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Scaling Cardinality For Time Series Data

Kunal Nawale
Jun 23 - 5 min read

Kunal Nawale is a Software Architect at Salesforce who designs, architects, and builds Big Data Systems. Kunal did the design and architecture of this project. Kyle Lau and Xuyu Fu did the implementation and testing.

In monitoring systems, tags or dimensions add significant value in analyzing time series data. Various slicing and dicing, aggregations and rollups can be done on this data. This provides tremendous insights into your infrastructure and application. As your business grows, the number of devices in your infrastructure grows, number of services grow and with it grows the cardinality of the tags. Supporting high cardinality becomes a critical need. However, supporting high cardinality in time series is no easy feat. And on top of that providing wildcard searching, even more difficult and expensive. This article shows how we solved this challenge at Salesforce for our ever growing time series platform.

What Is Time Series Cardinality ?

Let’s assume you have a metric named request.latency and each device in your infrastructure reports this metric. Your timeseries ID will look like this:


If you have 1000 such devices then there are 1000 unique time-series. Now you decided to add OrganizationId to track each of your customer’s request latency. The time-series ID will look like this:

request.latency{, OrganizationId=org1}

Adding geographic redundancy to your application becomes a requirement. So you spin up another datacenter with the same number of devices as your primary datacenter. Your time-series ID now looks like this:

request.latency{, OrganizationId=org1, datacenter=ew}

Along with request.latency, there are 5 other metrics that you want to track per organization. The cardinality count equation is:

As you can see, by just adding a few dimensions, the cardinality count explodes. Each of these unique time-series occupies a distinct row in the time-series backend. Supporting so many rows and doing a quick search and retrieve on that data becomes an expensive compute operation. This is also the reason why Amazon Cloudwatch charges $0.02 per timeseries. The cost of supporting this cardinality time-series on AWS would be $20 Million !

Salesforce Time Series Platform

At Salesforce we developed an in-house metrics platform, Argus, which we have open sourced. We use Elasticsearch for storing the tags and leverage its fantastic free text search capabilities to provide an easy and rich metric discovery experience. In this past blog, we shared how we enhanced the metrics discovery feature and made it fast and scalable. We increased our scale by leveraging various features like bloom filters and different indices for different document types. The tags are stored in a single index with the following schema:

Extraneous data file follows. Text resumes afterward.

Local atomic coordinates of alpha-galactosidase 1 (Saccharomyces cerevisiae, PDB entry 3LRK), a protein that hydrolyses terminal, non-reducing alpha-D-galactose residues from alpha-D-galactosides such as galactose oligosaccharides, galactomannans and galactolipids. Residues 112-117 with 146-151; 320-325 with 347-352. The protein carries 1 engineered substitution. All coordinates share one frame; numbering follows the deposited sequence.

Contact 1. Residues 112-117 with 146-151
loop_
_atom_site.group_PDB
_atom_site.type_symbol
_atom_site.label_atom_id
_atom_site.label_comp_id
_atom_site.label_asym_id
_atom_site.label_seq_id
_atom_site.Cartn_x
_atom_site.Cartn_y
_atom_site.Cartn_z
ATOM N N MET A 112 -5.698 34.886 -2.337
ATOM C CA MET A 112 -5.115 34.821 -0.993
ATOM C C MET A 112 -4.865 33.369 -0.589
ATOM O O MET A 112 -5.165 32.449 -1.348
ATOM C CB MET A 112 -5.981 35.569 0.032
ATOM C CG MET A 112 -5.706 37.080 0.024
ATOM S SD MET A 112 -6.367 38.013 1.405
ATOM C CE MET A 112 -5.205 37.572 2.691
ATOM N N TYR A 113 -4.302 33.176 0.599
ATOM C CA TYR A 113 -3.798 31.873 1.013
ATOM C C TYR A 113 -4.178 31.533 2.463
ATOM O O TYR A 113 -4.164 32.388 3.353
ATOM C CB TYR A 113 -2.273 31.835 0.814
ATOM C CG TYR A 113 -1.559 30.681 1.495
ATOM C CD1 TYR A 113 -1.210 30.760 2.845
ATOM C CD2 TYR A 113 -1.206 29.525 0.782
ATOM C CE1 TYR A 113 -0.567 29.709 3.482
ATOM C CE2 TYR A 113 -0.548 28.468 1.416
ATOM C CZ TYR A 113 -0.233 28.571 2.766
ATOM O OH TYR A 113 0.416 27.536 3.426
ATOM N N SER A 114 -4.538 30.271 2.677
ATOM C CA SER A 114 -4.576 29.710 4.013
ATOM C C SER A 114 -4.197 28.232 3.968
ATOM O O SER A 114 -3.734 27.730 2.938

scope: <value>,
metric: <value>,
tagkey: <value>,
tagvalue: <value>

As our tag volume grew we soon reached the limits of the scale enhancements we outlined in the past blog. As soon as the tags index reached 1.7 billion documents, queries became slower. We had a nightly purge job to delete unused tags. This job started taking hours to complete, further increasing the query response times. We realized we needed a better way to handle this growth.

Split And Conquer

After analyzing our data, we saw that we had 500+ services sending their own unique tags. Each of these services had their own requirements; some needed high cardinality but low retention, some had low cardinality but needed high retention. The single tags index we had could not provide an optimal solution to each of these distinct requirements. It was time to split this single tags index into multiple indices. Tags for each service went into their own unique index. We created 50 such indices based on volume and the rest of the services went into a catch-all index. By doing this each service is now able to grow to 1 billion tags without increasing query latency. Our total tags capacity grew from 1.7 billion to 50+ billion !

Growth is now a pure function of how many nodes we want to add to our Elasticsearch cluster. We separated 50 services, but all 500+ services can go into their own index by adding more nodes, and we can easily support 500+ billion tags.


Migrating the single index into 50 indices on a production system was quite challenging. We had to make sure there was no customer impact. The entire Salesforce infrastructure and many individual applications rely on Argus for serving their monitoring needs. We needed to maintain that trust. So, how did we do this?

We relied on creating a robust test plan and iterated on it several times in a dev env. We also leaned heavily on the alias and slicing feature supported by Elasticsearch.

Here is a snapshot of the approach we took.

The migration went really smoothly with no customer impact.

After switching to service-specific indices, not only did our scale grow but also the query latencies improved by 15%, in spite of the query volume growing by 5x.


Solving big data problems is quite challenging and novel in many cases. A few things we learned:

  1. Understand your data and usage pattern. Squint hard at this and it will give you ideas on solving problems. Splitting the index based on service names and usage patterns is something we gleaned by following this principal
  2. Leverage open source: Elasticsearch has some powerful features; horizontal sharding, query-splicing, index aliases proved out to be very powerful tools for us.
  3. Plan for 10x of your current needs: In the Big Data world, the size of your data grows very fast. After doing the above changes we have capacity to support 25x of our current needs.

If working on big data scale and solving tough problems is your thing, then reach out to us at our careers page.

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